Let me illustrate my approach with respect to three examples from the September 11 context: first, America and the global [criminal] justice system…. [T]ransnational legal process could be used to erode the force of the novel U.S. tactic of unsigning the Rome Treaty [an unsigning that expressed the U.S. refusal to participate in the International Criminal Court -EV]. Under international law, it is unclear what the precise legal force of “unsigning” a previously signed treaty should be…. In 1994, for example, the United States attempted to modify its acceptance of the compulsory jurisdiction of the International Court of Justice to avoid a suit by Nicaragua, but the court itself eventually rejected that attempt as legally ineffective and proceeded to judgment against the United States. [FN86]

Rather than taking America’s unsignature at face value, a transnational legal process approach would recognize that the unsigning actually marks the beginning, not the end, of the United States’s relationship with an ongoing International Criminal Court. Henceforth, every act of American cooperation with the court will constitute a de facto repudiation of the categorical, but theoretical, act of unsignature. Thus, in a well-chosen case, a state party to the court could request that the United States provide evidence to support an ICC prosecution–as was done, for example, when the United States made classified evidence available to the International Criminal Tribunal for the former Yugoslavia (ICTY) to support the indictment of Slobodan Milosevic. Alternatively, another State could seek to extradite to the ICC a suspect located on U.S. soil. If the United States were to cooperate — as it well might in a case that served U.S. interests — the incident could reduce American exceptionalism, undermine the force of the May 2002 unsigning, and help shift the United States toward a new, more pragmatic long-term policy of cooperating with the court on a case-by-case basis….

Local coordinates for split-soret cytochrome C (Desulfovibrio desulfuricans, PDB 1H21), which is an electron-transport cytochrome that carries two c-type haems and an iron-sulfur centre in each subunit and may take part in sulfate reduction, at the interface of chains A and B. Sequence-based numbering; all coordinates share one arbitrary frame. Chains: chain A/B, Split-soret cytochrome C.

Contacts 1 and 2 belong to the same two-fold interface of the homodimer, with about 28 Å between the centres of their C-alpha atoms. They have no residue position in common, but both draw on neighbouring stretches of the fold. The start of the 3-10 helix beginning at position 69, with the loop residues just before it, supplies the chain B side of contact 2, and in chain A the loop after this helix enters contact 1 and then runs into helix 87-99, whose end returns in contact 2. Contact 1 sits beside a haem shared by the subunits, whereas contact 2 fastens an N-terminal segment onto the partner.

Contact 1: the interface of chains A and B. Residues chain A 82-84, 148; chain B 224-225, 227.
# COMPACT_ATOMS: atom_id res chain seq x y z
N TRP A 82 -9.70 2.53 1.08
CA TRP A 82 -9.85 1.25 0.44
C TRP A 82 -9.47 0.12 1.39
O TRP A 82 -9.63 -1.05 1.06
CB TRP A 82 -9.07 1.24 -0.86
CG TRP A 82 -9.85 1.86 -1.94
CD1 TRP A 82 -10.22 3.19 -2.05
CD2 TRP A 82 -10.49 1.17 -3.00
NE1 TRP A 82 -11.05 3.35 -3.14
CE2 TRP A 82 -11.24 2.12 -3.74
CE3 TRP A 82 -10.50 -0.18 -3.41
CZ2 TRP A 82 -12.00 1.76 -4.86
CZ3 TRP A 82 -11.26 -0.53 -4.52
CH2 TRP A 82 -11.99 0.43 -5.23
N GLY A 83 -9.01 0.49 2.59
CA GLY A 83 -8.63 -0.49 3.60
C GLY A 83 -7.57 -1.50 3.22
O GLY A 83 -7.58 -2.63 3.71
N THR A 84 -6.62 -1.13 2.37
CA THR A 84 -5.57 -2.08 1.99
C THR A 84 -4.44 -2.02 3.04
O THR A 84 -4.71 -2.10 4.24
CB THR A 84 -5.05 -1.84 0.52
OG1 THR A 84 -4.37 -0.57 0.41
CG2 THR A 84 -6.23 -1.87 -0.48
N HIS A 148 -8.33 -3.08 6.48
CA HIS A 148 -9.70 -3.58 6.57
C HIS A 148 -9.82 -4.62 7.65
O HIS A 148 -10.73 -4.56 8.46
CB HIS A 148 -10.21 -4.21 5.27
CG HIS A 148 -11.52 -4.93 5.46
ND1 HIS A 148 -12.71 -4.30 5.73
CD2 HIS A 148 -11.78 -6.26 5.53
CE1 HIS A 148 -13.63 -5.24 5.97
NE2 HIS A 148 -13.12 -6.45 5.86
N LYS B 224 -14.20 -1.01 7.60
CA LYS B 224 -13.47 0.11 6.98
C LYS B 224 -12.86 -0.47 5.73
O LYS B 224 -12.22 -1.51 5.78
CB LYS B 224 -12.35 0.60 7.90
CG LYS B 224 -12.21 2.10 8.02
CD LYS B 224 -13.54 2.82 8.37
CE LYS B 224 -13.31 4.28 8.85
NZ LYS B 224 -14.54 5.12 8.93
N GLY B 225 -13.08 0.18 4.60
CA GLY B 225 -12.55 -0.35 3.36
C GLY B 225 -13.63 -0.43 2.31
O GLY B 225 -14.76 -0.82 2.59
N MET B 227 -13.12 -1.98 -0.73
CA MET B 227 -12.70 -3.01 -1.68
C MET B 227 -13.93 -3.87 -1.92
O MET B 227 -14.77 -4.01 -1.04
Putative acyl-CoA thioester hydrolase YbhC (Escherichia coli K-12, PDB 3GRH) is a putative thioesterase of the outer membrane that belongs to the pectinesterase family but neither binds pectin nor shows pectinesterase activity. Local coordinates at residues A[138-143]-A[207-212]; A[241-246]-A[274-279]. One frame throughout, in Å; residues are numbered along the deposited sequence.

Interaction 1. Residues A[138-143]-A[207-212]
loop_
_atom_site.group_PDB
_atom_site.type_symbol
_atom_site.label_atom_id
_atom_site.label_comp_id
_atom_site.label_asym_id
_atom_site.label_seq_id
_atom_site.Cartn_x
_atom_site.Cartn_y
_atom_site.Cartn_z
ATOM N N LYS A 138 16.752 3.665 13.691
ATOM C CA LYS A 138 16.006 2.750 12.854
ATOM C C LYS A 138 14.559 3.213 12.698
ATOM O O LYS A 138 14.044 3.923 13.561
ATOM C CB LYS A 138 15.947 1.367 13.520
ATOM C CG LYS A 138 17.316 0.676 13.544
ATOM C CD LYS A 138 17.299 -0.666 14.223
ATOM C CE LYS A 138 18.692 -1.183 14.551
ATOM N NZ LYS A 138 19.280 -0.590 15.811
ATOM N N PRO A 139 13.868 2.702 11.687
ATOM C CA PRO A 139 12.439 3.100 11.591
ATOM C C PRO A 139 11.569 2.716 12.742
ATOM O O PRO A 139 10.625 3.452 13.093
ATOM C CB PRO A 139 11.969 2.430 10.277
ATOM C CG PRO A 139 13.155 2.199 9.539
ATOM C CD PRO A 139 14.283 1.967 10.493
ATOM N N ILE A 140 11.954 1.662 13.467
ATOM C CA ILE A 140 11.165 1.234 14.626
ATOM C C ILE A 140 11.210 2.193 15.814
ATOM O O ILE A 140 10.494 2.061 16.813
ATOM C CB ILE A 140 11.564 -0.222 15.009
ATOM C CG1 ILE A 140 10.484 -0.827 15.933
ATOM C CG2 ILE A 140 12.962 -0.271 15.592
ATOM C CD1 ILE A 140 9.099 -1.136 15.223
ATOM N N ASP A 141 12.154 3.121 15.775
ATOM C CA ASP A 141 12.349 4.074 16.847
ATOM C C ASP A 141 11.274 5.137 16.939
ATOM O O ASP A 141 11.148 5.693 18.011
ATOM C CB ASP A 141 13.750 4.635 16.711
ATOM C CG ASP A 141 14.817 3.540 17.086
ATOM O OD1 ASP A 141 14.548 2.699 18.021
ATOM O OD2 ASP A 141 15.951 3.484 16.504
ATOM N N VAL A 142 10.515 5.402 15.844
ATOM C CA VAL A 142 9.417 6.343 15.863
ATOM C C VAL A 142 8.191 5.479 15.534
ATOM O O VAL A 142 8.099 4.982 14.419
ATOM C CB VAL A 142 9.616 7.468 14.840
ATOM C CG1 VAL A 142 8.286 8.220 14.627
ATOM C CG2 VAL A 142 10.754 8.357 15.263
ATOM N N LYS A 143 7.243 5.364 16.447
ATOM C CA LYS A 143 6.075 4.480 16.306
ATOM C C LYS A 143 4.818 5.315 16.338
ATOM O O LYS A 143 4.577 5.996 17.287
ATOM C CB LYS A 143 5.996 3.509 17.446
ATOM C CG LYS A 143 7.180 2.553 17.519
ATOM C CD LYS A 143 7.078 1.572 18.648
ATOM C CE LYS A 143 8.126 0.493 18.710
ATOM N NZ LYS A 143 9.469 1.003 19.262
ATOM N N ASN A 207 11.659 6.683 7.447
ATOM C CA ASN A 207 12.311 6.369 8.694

To address America’s judicial exceptionalism, we can apply methods of reducing judicial dissonance, as described in Gerry Neuman’s article for this Symposium. But more fundamentally, we must recognize that two distinct approaches have emerged within our own Supreme Court’s jurisprudence toward America’s role in the world. The first is a “nationalist jurisprudence,” exemplified by opinions of Justices Scalia and Thomas, which is characterized by commitments to territoriality, national politics, deference to executive power, and resistance to comity or international law as meaningful constraints on national prerogative. The second and more venerable strand of “transnationalist jurisprudence” began with John Jay and John Marshall, was carried forward by Justice Gray in the The Paquete Habana case, and was articulated in the Warren and Burger Courts by Justices Douglas and White and in the numerous opinions of Justice Blackmun. The transnationalist banner is now being carried forward by Justices Stephen Breyer and Ruth Bader Ginsburg. Unlike the nationalist jurisprudence, which for guidance looks backward to territory and sideways toward executive power, transnational jurisprudence looks forward toward political and economic interdependence and outward toward rules of international law and comity as necessary means to coordinate international system interests and to promote the development of a well-functioning international judicial system.